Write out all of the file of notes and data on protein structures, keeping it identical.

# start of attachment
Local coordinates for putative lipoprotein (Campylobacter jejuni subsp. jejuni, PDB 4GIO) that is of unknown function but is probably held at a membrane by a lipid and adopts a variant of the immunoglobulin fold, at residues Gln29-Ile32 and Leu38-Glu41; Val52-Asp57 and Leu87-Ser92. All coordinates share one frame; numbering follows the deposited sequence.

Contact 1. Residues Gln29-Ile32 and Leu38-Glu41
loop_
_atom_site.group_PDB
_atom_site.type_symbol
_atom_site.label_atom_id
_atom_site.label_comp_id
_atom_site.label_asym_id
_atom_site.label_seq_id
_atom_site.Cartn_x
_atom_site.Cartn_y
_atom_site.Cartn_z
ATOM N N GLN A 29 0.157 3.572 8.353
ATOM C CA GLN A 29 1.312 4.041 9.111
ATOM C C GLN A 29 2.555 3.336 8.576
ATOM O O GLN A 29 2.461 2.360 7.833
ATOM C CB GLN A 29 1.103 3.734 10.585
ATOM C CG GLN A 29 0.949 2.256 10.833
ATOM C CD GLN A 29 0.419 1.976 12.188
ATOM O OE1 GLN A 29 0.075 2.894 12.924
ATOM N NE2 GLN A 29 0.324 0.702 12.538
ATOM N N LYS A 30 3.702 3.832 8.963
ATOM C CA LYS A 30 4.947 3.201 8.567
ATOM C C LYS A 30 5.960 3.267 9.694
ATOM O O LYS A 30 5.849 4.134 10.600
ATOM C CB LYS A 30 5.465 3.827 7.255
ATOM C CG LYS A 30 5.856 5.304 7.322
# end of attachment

Local coordinates for putative lipoprotein (Campylobacter jejuni subsp. jejuni, PDB 4GIO) that is of unknown function but is probably held at a membrane by a lipid and adopts a variant of the immunoglobulin fold, at residues Gln29-Ile32 and Leu38-Glu41; Val52-Asp57 and Leu87-Ser92. All coordinates share one frame; numbering follows the deposited sequence.

Contact 1. Residues Gln29-Ile32 and Leu38-Glu41
loop_
_atom_site.group_PDB
_atom_site.type_symbol
_atom_site.label_atom_id
_atom_site.label_comp_id
_atom_site.label_asym_id
_atom_site.label_seq_id
_atom_site.Cartn_x
_atom_site.Cartn_y
_atom_site.Cartn_z
ATOM N N GLN A 29 0.157 3.572 8.353
ATOM C CA GLN A 29 1.312 4.041 9.111
ATOM C C GLN A 29 2.555 3.336 8.576
ATOM O O GLN A 29 2.461 2.360 7.833
ATOM C CB GLN A 29 1.103 3.734 10.585
ATOM C CG GLN A 29 0.949 2.256 10.833
ATOM C CD GLN A 29 0.419 1.976 12.188
ATOM O OE1 GLN A 29 0.075 2.894 12.924
ATOM N NE2 GLN A 29 0.324 0.702 12.538
ATOM N N LYS A 30 3.702 3.832 8.963
ATOM C CA LYS A 30 4.947 3.201 8.567
ATOM C C LYS A 30 5.960 3.267 9.694
ATOM O O LYS A 30 5.849 4.134 10.600
ATOM C CB LYS A 30 5.465 3.827 7.255
ATOM C CG LYS A 30 5.856 5.304 7.322